Monday, January 7, 2008

appreciating what you've got

One thing my Africa travels taught me to appreciate is the American political system. As frustrating and fallible as it is, it still gets some things right. I now appreciate term limits that can't be changed at the whim of a head of state. I appreciate election days that stick. I appreciate a Constitution that set up some good safeguards. I appreciate not being afraid to go to the polls on election day. I appreciate a country in which all jobs are not "government jobs" because the government doesn't run everything. I appreciate decentralization now that I know what it means.

When I left for Africa at the end of July, candidates were campaigning and the media was pontificating. It all seemed like a little too much too soon. I mean, it was still a year and a half before the presidential election! Calm down, folks. Besides, I was busy packing and writing and planning and sorting and preparing and organizing. So, I didn't pay much attention to the fine details of campaigning. Plus, I'm fairly cynical about ever being able to get real information from the campaign machinery anyway.

In Africa, though, especially in Kenya and Uganda, some of my new friends and acquaintances asked me about our elections. Mostly the Kenyans asked me about Barack Obama. (I didn't know until I was in Kenya that his father was Kenyan.) And mostly people asked me who I thought was going to win: Hillary or Barack. Still, it was a sobering reality check on the way the world follows our politics. What happens here affects them.

The week I returned to the US I happened to read the Atlantic cover story (December issue) on Barack Obama. I don't know yet who I will vote for, but this article did raise some interesting points. This one hit me with more force than it might have otherwise, since I was fresh off the plane from international travels:

What does he offer? First and foremost: his face. Think of it as the most effective potential re-branding of the United States since Reagan. Such a re-branding is not trivial—it’s central to an effective war strategy. The war on Islamist terror, after all, is two-pronged: a function of both hard power and soft power.... The next president has to create a sophisticated and supple blend of soft and hard power to isolate the enemy, to fight where necessary, but also to create an ideological template that works to the West’s advantage over the long haul. There is simply no other candidate with the potential of Obama to do this. Which is where his face comes in.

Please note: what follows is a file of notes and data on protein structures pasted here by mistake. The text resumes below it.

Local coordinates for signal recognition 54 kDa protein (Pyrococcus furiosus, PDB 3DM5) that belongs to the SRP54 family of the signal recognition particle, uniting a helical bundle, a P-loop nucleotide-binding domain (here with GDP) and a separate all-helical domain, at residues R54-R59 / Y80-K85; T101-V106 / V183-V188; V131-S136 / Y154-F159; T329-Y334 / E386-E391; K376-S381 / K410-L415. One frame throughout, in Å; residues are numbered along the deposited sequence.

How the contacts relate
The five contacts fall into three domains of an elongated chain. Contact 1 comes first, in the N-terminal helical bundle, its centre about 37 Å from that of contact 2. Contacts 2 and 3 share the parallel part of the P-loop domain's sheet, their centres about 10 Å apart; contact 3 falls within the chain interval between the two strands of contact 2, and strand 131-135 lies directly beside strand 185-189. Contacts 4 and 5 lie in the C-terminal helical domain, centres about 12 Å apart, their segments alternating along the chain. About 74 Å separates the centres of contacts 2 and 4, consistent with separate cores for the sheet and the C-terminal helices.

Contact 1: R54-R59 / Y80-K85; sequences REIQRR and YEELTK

Consider this hypothetical. It’s November 2008. A young Pakistani Muslim is watching television and sees that this man—Barack Hussein Obama—is the new face of America. In one simple image, America’s soft power has been ratcheted up not a notch, but a logarithm. A brown-skinned man whose father was an African, who grew up in Indonesia and Hawaii, who attended a majority-Muslim school as a boy, is now the alleged enemy. If you wanted the crudest but most effective weapon against the demonization of America that fuels Islamist ideology, Obama’s face gets close. It proves them wrong about what America is in ways no words can.


Since returning, in light of all the things I newly appreciate, I've been trying to catch up on the candidates. It's hard going. I watched part of the Democratic debate on Saturday night. Until it reached the point that all debates seem to reach: candidates repeating their catch phrases in answer to every question, not saying anything new after the first half of the debate. Like I said, our politics aren't perfect, but as I pray for Kenya, I'm glad for what we have.


Julie said...

Hi Kami, I read that same article on the way back from New Orleans. It is really interesting.

Mark Kelly Hall said...

So I suppose Hillary would have the opposite effect? This doesn't bode well for the Clinton group! : )